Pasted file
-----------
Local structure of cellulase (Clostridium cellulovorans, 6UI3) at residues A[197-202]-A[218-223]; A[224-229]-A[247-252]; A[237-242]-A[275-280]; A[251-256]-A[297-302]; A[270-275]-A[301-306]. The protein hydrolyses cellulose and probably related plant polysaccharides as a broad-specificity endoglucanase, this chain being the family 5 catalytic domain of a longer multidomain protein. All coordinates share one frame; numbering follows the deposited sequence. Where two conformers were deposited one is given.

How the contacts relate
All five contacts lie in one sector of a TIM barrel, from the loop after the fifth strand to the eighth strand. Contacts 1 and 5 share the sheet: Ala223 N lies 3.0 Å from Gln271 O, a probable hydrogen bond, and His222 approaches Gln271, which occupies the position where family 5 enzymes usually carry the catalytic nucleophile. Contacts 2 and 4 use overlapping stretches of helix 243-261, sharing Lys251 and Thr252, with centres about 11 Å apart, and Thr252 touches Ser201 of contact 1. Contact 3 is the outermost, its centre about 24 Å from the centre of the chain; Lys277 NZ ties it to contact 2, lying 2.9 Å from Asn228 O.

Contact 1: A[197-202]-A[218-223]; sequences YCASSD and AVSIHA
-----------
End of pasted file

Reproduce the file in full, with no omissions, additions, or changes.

Local structure of cellulase (Clostridium cellulovorans, 6UI3) at residues A[197-202]-A[218-223]; A[224-229]-A[247-252]; A[237-242]-A[275-280]; A[251-256]-A[297-302]; A[270-275]-A[301-306]. The protein hydrolyses cellulose and probably related plant polysaccharides as a broad-specificity endoglucanase, this chain being the family 5 catalytic domain of a longer multidomain protein. All coordinates share one frame; numbering follows the deposited sequence. Where two conformers were deposited one is given.

How the contacts relate
All five contacts lie in one sector of a TIM barrel, from the loop after the fifth strand to the eighth strand. Contacts 1 and 5 share the sheet: Ala223 N lies 3.0 Å from Gln271 O, a probable hydrogen bond, and His222 approaches Gln271, which occupies the position where family 5 enzymes usually carry the catalytic nucleophile. Contacts 2 and 4 use overlapping stretches of helix 243-261, sharing Lys251 and Thr252, with centres about 11 Å apart, and Thr252 touches Ser201 of contact 1. Contact 3 is the outermost, its centre about 24 Å from the centre of the chain; Lys277 NZ ties it to contact 2, lying 2.9 Å from Asn228 O.

Contact 1: A[197-202]-A[218-223]; sequences YCASSD and AVSIHA